RQ2 - Safety: Children rated one scene more dangerous than GenX did. When we examined by question scene, we found in Scene B (an inspection located on an unguarded walkway), QPD1, that GenZ rated the danger of the task significantly higher than GenX did. This could be due to GenZ’s lack of experience, but it might presage a future increased imperative to have robots take over more of the hazardous work.

RQ3 - Future Jobs: Older peoples’ opinions about humans doing hazardous work were not affected by our exhibit where-as opinions of younger people were. Our hypothesis, H3 was partially accepted as we did expose one effect of our exhibit on participants’ opinions. For one question scene, C, for all generations except BabyB+, the ratings of humans doing the task (QOp1) were lower for those exposed to the exhibit than for those not exposed. i.e. they thought that it was less likely that humans would be doing the task in 10 to 15 years’ time. Scene C showed an ”Analog sensor read”. It could well be that most of our participants felt that it was likely this fairly simple task would be within the capability of robots soon and so humans would not be doing it, whereas the other scenes showed tasks that were viewed as less straight-forward by our participants. The fact that, for the other scenes, opinions were not significantly affected by exposure could mean we lacked enough data. However, we could interpret this as either a) our interactive exhibit strategy of presenting a balanced view, aimed at visitors seeking new information activating the Scientific Literacy Model (Bauer and Schoon, 1993), was not effective as it only had a partial effect on opinions, or b) experiencing our exhibit mostly confirmed pre-existing opinions about the future of RAI in hazardous environments.

RQ3 - Future Jobs: Children were more optimistic that robots will do the dangerous work in future. We did discover interesting age group differences in public opinions about the future use of AI and robotics in extreme environments. In QOp1, GenX were more certain that humans would still be doing all the tasks 10 to 15 years from now than GenZ (6 to 15 yrs.). We interpret this as our young participants, either due to their youth or their knowledge, being more optimistic that humans will be able to leave more dangerous work to robots in the future.

RQ4 Demographic Factors: No difference in knowledge between males and females. In relation to our aim of using our findings to inform future engagement in terms of encouraging females into STEM careers, we found no differences between how males and females answered all five quiz questions. This can be used to reinforce our engagement messages to encourage more females to study STEM subjects as we can point out that, as far as our data in this study can show, the male and female public’s knowledge in this area does not seem to differ significantly.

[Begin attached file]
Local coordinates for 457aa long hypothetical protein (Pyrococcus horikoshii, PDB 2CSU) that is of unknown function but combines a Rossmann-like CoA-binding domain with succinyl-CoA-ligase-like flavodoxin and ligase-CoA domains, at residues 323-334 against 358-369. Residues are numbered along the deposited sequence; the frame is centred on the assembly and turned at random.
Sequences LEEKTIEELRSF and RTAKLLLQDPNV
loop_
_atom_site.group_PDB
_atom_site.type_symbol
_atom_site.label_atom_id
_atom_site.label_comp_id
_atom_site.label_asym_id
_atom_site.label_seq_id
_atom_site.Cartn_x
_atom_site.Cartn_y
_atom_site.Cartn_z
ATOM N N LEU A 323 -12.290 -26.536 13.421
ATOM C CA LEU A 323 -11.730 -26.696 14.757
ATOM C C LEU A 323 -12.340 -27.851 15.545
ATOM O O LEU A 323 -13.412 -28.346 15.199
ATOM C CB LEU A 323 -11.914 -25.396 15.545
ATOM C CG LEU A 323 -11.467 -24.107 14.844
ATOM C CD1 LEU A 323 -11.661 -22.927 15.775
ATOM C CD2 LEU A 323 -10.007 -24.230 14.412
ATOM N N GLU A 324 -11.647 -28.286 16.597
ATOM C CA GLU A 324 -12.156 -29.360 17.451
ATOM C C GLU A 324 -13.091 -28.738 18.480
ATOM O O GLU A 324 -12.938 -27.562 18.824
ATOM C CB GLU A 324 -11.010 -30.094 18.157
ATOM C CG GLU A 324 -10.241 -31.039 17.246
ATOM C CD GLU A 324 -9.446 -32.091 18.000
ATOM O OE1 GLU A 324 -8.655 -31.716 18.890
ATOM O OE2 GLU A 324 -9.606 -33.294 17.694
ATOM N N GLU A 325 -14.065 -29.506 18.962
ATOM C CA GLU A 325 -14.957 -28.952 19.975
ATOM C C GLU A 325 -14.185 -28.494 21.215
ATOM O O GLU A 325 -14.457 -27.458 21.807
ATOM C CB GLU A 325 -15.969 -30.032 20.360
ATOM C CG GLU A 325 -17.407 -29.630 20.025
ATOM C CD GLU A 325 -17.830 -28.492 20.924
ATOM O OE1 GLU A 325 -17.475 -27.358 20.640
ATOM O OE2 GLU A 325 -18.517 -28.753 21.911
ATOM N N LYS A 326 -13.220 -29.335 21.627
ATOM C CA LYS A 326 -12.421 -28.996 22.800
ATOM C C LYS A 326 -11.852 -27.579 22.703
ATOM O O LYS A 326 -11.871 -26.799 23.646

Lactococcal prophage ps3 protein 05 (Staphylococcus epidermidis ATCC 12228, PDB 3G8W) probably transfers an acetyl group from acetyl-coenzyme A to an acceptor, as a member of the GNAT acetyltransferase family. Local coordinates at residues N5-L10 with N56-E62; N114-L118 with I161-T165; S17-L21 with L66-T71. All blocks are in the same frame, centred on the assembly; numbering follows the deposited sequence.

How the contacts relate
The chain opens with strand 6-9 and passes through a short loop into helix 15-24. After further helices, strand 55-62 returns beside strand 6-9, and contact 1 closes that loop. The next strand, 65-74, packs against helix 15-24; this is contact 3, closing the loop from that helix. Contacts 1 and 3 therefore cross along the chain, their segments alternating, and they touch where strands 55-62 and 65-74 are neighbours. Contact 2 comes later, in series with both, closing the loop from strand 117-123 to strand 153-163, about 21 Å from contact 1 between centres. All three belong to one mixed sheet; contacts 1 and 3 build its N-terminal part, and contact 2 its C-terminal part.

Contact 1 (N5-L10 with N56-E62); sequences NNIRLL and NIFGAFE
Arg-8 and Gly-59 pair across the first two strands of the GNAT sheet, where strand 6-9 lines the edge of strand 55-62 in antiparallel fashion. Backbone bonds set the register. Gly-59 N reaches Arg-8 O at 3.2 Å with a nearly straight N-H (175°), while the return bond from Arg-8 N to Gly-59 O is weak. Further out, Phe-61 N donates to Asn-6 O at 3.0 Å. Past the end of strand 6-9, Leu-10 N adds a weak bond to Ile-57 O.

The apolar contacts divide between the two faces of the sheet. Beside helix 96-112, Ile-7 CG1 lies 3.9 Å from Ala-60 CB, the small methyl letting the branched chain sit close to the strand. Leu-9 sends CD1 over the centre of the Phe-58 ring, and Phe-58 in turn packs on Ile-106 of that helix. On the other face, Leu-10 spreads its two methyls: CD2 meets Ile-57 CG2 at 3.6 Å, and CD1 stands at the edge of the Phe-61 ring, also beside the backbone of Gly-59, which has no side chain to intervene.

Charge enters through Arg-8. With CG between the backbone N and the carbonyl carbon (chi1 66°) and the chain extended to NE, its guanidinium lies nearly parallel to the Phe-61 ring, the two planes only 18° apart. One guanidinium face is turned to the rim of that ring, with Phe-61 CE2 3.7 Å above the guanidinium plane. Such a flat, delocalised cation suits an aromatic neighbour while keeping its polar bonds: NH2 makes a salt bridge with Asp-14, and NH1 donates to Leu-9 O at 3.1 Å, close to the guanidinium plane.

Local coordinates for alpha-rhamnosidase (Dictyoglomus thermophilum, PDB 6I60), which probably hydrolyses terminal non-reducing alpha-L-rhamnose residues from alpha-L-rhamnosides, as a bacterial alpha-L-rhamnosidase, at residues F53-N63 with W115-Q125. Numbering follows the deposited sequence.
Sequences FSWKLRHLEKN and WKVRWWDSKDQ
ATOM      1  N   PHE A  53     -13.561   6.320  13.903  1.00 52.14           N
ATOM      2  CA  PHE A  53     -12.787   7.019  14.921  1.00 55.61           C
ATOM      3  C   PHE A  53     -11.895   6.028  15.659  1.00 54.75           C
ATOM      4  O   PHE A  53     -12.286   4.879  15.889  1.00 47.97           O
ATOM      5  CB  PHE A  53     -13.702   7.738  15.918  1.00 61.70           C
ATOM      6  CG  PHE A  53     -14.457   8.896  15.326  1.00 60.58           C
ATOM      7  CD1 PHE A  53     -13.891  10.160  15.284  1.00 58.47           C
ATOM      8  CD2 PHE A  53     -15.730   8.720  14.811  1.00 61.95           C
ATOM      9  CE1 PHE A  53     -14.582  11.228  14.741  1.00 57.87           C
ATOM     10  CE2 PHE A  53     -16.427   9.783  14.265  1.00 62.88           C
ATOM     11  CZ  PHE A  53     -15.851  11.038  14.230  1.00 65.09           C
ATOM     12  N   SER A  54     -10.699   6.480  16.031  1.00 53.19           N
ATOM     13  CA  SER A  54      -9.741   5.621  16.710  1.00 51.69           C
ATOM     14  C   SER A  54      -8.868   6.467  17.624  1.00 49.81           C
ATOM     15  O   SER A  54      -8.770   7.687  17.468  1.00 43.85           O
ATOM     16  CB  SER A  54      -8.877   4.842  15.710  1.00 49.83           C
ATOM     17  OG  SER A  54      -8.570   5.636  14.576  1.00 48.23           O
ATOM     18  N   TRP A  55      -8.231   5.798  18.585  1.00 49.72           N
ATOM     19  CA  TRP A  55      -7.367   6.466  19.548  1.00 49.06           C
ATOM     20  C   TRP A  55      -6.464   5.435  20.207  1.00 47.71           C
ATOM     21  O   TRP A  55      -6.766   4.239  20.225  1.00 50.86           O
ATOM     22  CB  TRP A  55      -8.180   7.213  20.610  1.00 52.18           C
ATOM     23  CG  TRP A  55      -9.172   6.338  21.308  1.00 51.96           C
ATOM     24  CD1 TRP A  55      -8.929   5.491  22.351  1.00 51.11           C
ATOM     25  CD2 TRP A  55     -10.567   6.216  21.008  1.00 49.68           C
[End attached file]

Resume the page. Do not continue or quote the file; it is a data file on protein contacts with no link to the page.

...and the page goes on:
Our engagement strategy did strike a chord with the visitors. This is evidenced by comments collected by the host institution, e.g. “Best thing was how interactive their exhibit was - for all age ranges”; “Many interactive stalls, lots of robots the visitors could play with so they handle the crowds well”; and “The robot demonstration was very hands-on, you get to try it out for yourself and see how they could work in real-life scenarios”.

9. Conclusion

In this paper, we described methods used in the first iteration of a high throughput interactive Robotics and AI (RAI) public engagement strategy. We designed an engaging light touch survey instrument integrated with our engagement activity to probe public knowledge and opinions about the future of RAI in extreme environments. Our results showed that exposure to our exhibit did not significantly change visitors’ immediate knowledge and only slightly moved opinion. However, they did highlight some generational differences in visitors’ opinions of the future development of RAI in hazardous environments. We aim to apply lessons learned in future iterations of our high volume RAI engagement methods. We hope this paper will encourage adoption of our approach by other groups who wish to spread accurate knowledge of RAI to the public and help to moderate some of the misinformed views of this domain that currently distort public opinion.

Acknowledgements.
We thank the volunteer experts who contributed to the quiz rubric, The Royal Society, Maurice Fallon and his team from Oxford, Milad Ramezani for photography, ORCA Hub staff and academics, and funder, EPSRC ORCA Hub EP/R026173/1. Special thanks are due to the hundreds of cheerful participants and visitors whose enthusiasm fueled us over seven days of intense public engagement and fun.